Maternal use of hot tub and major structural birth defects§


  • Presented at the annual working meeting of the Texas Center for Birth Defects Research and Prevention, on August 10, 2010, at The University of Texas, Houston Health Science Center, Medical School, Houston, Texas.

  • Supported by the Texas Center for Birth Defects Research and Prevention by a Cooperative Agreement with the Centers for Disease Control and Prevention (grant number U50/CCU613232, PA 02081), and a grant from the Vietnam Education Foundation.

  • §

    The opinions, findings, and conclusions stated herein are those of the authors and do not necessarily reflect those of Vietnam Education Foundation.



Previous studies on the associations between hot tub use during early pregnancy and birth defects have found an increased risk of neural tube defects, but no increase in risk of cardiac defects. No previous studies have assessed the association between maternal hot tub use and other types of noncardiac birth defects.


We included mothers of infants with birth defects (n = 10,825) and mothers of infants without birth defects (n = 6795) who participated in the multisite National Birth Defects Prevention Study between 1997 and 2005. Odds ratios were adjusted for maternal ethnicity and education.


Analysis of 17 birth defects revealed that mothers of infants with gastroschisis and anencephaly were significantly more likely to report any use of a hot tub in early pregnancy: adjusted odd ratios were 1.54 (95% confidence interval [CI], 1.10–2.17) and 1.68 (95% CI, 1.05–2.70), respectively. Among the mothers who reported using a hot tub more than once in the exposure period and remaining in it for more than 30 min, we found significantly elevated odds ratios (≥2.0) for esophageal atresia, omphalocele, and gastroschisis and a nonsignificant elevation (≥2.0) for spina bifida and anencephaly.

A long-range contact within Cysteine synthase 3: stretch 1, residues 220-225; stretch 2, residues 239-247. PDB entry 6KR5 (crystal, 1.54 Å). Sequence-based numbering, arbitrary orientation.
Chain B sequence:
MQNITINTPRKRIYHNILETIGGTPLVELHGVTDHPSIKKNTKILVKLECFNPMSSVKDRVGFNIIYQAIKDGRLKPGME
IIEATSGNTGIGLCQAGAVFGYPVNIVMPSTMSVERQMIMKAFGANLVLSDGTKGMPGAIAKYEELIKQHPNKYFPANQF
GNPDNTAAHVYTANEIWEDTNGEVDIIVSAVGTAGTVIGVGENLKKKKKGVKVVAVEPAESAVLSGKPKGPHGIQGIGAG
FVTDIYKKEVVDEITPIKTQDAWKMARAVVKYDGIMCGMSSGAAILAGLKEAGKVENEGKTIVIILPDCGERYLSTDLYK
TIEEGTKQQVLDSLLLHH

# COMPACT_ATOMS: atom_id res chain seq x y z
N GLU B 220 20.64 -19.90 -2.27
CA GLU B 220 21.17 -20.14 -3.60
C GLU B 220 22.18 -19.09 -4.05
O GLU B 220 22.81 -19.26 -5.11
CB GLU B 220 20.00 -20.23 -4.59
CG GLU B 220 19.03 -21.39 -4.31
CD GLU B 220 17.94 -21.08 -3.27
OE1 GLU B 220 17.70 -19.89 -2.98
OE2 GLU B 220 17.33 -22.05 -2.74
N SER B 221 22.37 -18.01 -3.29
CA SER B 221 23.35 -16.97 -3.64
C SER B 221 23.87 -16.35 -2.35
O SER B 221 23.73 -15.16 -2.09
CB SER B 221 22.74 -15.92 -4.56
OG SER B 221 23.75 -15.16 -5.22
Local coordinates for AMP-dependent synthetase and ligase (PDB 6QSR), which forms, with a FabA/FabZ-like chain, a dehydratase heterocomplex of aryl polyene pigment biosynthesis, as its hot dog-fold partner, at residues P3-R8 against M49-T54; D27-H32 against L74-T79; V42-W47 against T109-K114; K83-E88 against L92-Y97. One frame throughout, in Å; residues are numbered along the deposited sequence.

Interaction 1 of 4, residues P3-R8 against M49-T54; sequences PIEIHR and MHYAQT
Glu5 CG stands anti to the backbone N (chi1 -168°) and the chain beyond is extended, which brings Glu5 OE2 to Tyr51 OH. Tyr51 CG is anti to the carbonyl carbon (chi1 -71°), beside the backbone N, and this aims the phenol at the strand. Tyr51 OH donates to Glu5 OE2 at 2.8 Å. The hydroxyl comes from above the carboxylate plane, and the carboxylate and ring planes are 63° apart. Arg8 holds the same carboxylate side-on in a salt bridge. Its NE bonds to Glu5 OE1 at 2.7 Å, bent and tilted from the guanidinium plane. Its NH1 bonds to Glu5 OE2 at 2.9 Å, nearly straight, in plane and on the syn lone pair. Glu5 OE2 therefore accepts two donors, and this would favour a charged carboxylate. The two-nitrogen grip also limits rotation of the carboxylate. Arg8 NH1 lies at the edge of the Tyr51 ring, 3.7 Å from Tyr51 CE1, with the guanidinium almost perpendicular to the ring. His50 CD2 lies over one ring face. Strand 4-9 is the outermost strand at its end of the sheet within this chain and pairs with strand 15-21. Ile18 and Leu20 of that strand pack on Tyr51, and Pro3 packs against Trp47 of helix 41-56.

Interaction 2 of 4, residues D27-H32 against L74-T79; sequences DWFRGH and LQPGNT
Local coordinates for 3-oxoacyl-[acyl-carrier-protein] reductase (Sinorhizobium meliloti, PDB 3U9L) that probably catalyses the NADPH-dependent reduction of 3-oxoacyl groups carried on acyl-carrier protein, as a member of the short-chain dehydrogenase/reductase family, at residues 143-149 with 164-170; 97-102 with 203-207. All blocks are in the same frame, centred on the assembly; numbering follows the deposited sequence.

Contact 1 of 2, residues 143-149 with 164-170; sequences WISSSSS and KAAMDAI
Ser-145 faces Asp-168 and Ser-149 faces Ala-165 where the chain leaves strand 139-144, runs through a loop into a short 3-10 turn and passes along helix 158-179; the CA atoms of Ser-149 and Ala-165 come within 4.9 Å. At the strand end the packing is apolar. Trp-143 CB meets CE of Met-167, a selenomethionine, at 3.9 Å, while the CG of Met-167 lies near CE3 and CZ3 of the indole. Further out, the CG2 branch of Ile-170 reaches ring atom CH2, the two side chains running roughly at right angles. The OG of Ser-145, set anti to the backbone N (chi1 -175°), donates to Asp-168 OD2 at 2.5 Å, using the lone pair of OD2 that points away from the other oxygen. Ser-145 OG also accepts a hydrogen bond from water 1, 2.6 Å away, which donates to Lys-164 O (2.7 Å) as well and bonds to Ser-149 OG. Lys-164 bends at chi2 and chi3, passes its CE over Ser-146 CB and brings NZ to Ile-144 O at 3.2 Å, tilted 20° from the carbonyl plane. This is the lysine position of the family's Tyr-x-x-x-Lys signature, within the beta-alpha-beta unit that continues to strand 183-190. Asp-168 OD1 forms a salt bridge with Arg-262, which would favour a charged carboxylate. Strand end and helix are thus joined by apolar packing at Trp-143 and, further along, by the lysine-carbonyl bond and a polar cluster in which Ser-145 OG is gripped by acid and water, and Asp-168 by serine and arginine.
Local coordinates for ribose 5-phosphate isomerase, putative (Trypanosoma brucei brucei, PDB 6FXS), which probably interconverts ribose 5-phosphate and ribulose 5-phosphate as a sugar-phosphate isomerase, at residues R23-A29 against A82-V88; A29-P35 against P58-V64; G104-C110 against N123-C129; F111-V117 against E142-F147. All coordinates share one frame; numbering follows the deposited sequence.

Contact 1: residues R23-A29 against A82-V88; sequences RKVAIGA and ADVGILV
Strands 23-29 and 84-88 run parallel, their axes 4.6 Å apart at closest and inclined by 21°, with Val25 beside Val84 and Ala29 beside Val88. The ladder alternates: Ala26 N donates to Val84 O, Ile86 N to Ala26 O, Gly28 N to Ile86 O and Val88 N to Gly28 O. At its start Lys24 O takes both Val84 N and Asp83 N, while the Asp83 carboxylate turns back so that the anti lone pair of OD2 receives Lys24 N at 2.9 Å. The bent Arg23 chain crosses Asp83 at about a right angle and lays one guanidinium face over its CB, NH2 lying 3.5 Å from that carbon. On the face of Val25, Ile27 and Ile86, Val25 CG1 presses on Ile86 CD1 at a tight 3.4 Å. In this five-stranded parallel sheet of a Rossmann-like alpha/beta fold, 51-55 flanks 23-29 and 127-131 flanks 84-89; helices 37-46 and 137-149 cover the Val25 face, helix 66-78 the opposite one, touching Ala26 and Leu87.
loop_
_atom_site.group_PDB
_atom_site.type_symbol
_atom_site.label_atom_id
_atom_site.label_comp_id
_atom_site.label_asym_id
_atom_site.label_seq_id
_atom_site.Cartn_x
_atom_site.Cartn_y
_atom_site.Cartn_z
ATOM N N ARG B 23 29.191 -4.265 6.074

These results suggest that women who use hot tubs more than once during early pregnancy and for long periods of time have an increased risk of certain birth defect phenotypes, particularly anencephaly and gastroschisis. Because of multiple statistical tests and small sample sizes, we cannot exclude the possibility that some of these elevated associations may be due to chance. Birth Defects Research (Part A), 2011. © 2011 Wiley-Liss, Inc.